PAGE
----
From Gulliver’s Travels
Lion’s Gate

The film clip is from one of the many films made of the book Gulliver’s Travels. In this clip, Gulliver brings great writers, politicians, thinkers, and a few scoundrels back from the dead to explain themselves to him. Many are the literary saints of Swift’s imagination, the great writers of Classical Greece and Rome mostly. One of Swift’s more enduring books is The Battle of the Books. It is an imaginary combat between the new writers of Swift’s age and those of the past, mostly the distant past. This struggle that we see today about what to include in the curriculum and what to teach is an old one. Part of the problem is that every age is “young” when compared with the flow of history and like many children believe they are much smarter than their elders. Were we to number our ages in decades rather than years we might reach that age where we are amazed by how much our elders have learn.

Though we may not all agree on what makes a great book great, or what books ought to be included in the canon of great books, we all know books that have changed lives and have changed us. No one of us needs to teach all these books, but we all need to have books that are old, venerable, beautiful, and saintly. Thomas Love Peacock in his book Nightmare Abbey talks about the education of Scythrop (a thinly disguised caricature of the poet Shelley). He says, “When Scythrop grew up, he was sent, as usual, to a public school, where a little learning was painfully beaten into him, and from thence to the university, where it was carefully taken out of him; and he was sent home like a well-threshed ear of corn, with nothing in his head.” If we want the schools of today to do more than this there needs to be something enduring that is passed along and cultivated. There needs to be less beating and threshing and more transformation and introducing students to those things with the power to transform. The books that do this are not understood easily and they need a teacher to introduce them to a world that has forgotten them.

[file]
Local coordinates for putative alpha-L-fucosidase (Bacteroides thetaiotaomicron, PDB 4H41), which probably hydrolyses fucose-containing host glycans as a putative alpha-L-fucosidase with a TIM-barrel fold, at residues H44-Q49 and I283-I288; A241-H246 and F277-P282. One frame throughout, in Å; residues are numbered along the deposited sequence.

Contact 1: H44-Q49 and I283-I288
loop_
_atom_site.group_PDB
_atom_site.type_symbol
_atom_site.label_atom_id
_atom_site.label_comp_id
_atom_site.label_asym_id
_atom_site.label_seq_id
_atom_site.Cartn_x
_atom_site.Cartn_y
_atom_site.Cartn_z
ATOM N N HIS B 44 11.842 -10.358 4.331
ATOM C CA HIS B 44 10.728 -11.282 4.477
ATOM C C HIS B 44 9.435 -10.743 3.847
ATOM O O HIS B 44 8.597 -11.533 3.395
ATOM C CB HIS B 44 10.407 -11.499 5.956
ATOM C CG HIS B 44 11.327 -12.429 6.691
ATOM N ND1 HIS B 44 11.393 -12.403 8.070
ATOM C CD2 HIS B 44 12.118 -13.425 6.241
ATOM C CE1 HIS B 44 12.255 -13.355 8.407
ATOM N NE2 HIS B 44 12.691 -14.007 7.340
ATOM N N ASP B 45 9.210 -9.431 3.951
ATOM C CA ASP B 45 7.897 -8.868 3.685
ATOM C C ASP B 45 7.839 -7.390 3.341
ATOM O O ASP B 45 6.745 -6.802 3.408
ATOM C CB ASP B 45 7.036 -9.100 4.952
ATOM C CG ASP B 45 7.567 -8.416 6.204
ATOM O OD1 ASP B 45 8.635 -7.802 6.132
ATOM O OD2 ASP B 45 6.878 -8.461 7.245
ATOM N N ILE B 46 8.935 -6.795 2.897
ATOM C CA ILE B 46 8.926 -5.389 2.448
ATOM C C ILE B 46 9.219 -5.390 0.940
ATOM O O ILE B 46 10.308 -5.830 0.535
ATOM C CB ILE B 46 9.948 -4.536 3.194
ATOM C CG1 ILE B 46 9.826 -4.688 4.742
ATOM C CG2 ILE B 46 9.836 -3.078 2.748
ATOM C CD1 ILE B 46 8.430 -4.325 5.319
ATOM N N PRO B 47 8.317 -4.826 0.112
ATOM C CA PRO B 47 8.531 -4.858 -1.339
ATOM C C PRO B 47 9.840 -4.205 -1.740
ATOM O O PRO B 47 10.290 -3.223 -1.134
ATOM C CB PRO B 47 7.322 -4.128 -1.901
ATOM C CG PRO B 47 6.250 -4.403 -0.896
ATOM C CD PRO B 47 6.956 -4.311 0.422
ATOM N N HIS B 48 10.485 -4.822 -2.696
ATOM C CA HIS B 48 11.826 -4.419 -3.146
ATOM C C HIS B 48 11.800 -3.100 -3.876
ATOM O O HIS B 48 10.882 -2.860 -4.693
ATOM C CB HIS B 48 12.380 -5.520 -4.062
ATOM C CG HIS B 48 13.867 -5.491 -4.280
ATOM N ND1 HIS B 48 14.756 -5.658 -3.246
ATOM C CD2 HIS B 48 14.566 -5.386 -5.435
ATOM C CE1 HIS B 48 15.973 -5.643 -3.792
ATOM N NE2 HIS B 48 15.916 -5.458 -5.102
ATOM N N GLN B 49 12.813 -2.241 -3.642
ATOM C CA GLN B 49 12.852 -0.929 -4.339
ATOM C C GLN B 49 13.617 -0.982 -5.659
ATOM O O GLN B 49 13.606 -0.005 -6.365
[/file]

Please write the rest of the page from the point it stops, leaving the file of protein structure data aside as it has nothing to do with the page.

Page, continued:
Rarely Pure and Never Simple

You Don’t Know Me
Ray Charles
Don Quixote, Op. 35/ Die Liebe der Danae, Op. 83